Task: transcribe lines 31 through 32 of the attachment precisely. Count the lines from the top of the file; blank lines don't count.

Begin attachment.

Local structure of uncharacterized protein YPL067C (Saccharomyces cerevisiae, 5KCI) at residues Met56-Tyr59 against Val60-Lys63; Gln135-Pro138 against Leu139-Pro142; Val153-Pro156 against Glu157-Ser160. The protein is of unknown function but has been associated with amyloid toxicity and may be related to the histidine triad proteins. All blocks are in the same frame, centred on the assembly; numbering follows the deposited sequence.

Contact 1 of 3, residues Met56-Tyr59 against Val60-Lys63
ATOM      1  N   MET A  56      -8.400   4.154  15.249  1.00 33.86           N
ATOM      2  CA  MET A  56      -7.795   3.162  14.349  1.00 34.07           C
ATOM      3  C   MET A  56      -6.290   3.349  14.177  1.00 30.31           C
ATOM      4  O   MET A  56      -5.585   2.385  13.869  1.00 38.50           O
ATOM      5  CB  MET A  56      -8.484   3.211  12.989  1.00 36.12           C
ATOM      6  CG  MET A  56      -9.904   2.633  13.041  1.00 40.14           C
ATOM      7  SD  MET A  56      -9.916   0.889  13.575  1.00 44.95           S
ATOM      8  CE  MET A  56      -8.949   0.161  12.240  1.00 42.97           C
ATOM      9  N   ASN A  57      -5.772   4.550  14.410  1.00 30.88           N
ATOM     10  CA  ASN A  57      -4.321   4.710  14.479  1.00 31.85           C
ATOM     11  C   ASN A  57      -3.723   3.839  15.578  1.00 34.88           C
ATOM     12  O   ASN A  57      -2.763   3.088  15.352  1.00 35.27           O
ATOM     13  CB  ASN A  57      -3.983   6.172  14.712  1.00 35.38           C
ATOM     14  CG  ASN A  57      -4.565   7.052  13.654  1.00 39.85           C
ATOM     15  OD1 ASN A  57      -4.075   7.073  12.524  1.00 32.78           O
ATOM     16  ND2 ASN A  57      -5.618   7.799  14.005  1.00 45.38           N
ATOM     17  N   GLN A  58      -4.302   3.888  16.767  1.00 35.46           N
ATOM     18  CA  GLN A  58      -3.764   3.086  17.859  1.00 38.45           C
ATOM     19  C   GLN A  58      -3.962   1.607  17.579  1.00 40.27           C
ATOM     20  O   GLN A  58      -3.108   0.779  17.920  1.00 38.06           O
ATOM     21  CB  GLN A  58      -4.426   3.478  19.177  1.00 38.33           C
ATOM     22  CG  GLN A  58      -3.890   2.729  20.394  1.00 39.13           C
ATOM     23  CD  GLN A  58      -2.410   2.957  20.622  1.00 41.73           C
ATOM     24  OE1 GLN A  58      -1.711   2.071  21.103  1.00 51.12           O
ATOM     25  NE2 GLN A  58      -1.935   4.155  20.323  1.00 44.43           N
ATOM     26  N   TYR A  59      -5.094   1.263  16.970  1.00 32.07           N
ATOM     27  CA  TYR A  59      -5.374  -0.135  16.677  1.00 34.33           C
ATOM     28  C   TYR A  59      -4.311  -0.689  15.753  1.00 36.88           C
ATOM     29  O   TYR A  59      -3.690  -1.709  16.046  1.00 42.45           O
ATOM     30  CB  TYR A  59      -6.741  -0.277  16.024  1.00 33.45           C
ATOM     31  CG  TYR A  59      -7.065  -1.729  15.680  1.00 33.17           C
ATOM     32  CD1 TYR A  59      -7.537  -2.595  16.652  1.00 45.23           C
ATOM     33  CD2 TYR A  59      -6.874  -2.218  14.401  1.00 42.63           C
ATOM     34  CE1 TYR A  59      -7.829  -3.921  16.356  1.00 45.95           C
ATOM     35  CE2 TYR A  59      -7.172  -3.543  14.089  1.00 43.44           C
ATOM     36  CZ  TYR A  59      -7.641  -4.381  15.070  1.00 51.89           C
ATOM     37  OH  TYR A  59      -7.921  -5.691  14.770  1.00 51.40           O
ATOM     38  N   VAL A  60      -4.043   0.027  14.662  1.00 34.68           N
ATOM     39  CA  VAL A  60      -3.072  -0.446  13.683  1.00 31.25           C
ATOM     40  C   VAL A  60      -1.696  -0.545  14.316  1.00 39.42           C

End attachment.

ATOM     29  O   TYR A  59      -3.690  -1.709  16.046  1.00 42.45           O
ATOM     30  CB  TYR A  59      -6.741  -0.277  16.024  1.00 33.45           C